Similar to the position on minorities, Pugh takes an unusual stand in the Capitalist / Socialist debate. The evils of poverty are openly depicted. One example is the Liberty City high school where it is virtually impossible to take driver education courses because of under-resourcing (Ch. 7). There is no doubt that people should be able to live better. But once again the primary solution is personal virtue and not government programs. Opulent wealth is not openly condemned, far from it, but it is not placed above interpersonal caring and personality characteristics of value. Monetary wealth is of value, but not if that is all you have. This is certainly in keeping with the theories of Marx (Gill Hands. Understanding Marx : Hodder Education, 2011, Ch. 6), but is hardly standard Socialism. Pure Capitalism at the expense of virtue is certainly to be denied. Anthony has his “Air Jordans” (Ch. 6) and Lizzie has her tawdry, growing personal income, but at what expense to them personally? None the less this novel is in part a celebration of the American rags to riches ideal: the self-made man/woman.
Pugh is of course aiming to write about ‘real’ people and ‘real’ life, and so the field of psychology comes into play. Psychology aims to discover truths about human nature and behaviour, and so is a useful tool and aid to fiction. Deena is primarily motivated by guilt instilled in her by her overly-critical, religious grandparents who “bullied” her relentlessly (Ch. 12), and as a result is very critical of herself (Ch. 7), though she has achieved much in her life. She is controlled by the voice of others rather than her own “decision making and self-regulation” (Michael J. Formica. Guilt is a Wasted Emotion : Psychology Today: July 25, 2008, http://www.psychologytoday.com/blog/enlightened-living/200807/guilt-is-wasted-emotion). She is a rigid planner (Ch. 9) locked in schemes to ensure success, so that the critical voices (now in her head) will be appeased. Of course Deena must break free of this circumstance, and that is a major plot line in the book. Also it can be noted that Deena is a “rescuer” (Andrea Matthews. The Rescuer Identity : Psychology Today: April 21, 2011, http://www.psychologytoday.com/blog/traversing-the-inner-terrain/201104/the-rescuer-identity), who feels that she must ‘save’ her sister and brother, but is never successful in doing so. She carries out her ‘mission’ at great expense to her own development. She tries to ‘save’ others, but has never really established her own self-worth. Once again, it is clear that Deena must overcome this issue and Pugh explores this plot line in some detail.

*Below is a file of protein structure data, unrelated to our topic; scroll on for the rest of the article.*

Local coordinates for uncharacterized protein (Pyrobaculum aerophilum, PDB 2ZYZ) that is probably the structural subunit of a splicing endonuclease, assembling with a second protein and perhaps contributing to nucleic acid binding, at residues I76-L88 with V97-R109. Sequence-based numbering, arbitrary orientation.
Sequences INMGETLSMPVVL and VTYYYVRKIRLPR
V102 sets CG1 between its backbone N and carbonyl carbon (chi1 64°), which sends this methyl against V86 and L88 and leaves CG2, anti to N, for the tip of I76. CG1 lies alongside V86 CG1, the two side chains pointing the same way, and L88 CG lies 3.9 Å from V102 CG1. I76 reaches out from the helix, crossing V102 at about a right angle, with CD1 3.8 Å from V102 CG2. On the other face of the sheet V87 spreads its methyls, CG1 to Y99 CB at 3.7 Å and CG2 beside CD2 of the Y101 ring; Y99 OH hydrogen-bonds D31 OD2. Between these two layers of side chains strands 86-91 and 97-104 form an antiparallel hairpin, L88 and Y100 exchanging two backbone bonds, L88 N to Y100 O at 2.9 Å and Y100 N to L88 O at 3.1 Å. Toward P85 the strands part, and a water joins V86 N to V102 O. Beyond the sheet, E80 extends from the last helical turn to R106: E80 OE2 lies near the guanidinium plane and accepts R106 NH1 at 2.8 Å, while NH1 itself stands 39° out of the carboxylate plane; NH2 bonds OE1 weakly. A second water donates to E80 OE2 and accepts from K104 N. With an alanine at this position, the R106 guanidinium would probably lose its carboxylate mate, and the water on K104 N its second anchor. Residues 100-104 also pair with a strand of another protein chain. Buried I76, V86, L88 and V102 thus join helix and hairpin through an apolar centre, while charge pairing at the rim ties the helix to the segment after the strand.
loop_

A name can often help to shape us into the people we are, and studying names can sometimes help the reader to understand fiction. According to David L. Gold (A Dictionary Of Surnames : Oxford University Press, 1988, p. 237) the family name Hammond means “home”, with the special implications of “high [ … ] protection” and “ancestor [… ] protection”. This is certainly very ironic as Deena’s home is indeed anything other than a place of strong refuge, and her grandparents are hardly shields against the ill-will of the world.
Pugh’s novel is not heavily symbolic: however, the image of architecture hangs over the whole book. Architecture is “order in a world of chaos, sense in a world of madness” (Ch. 9). It can be something false and contrived that we impose on nature, or it can blend with the environment, as Deena wants to do with her Postmodern theories (Ch. 5). It can construct artificiality or it can deconstruct our fake ideas of life (Ch. 3). As has been noted Deena is trapped in the construction of her family and their “expectations” (Ch. 12), as well as her own, and needs to break free into her own natural being.
Shewanda Pugh’s Crimson Footprints has many aspects to it. It has the themes of difference / harmony, family and success, which are explored in some detail. Its characters tend to be complex and life-like, and are in tune with the ideas of modern psychology. The issues of racial and class division are explored in depth. The limitations of 1950’s values for both men and women are depicted, and the alternatives, as proposed by Feminism and Gender Studies, are examined. The role of money verses personal worth, as seen in the Capitalist / Socialist debate, is investigated in some detail, though Pugh chooses an individual solution, and is not bound by the constrains of either of those theories. Pugh writes well and she has created a successful novel which I am happy to rate as 5 stars out of 5.
- Was this review helpful to you?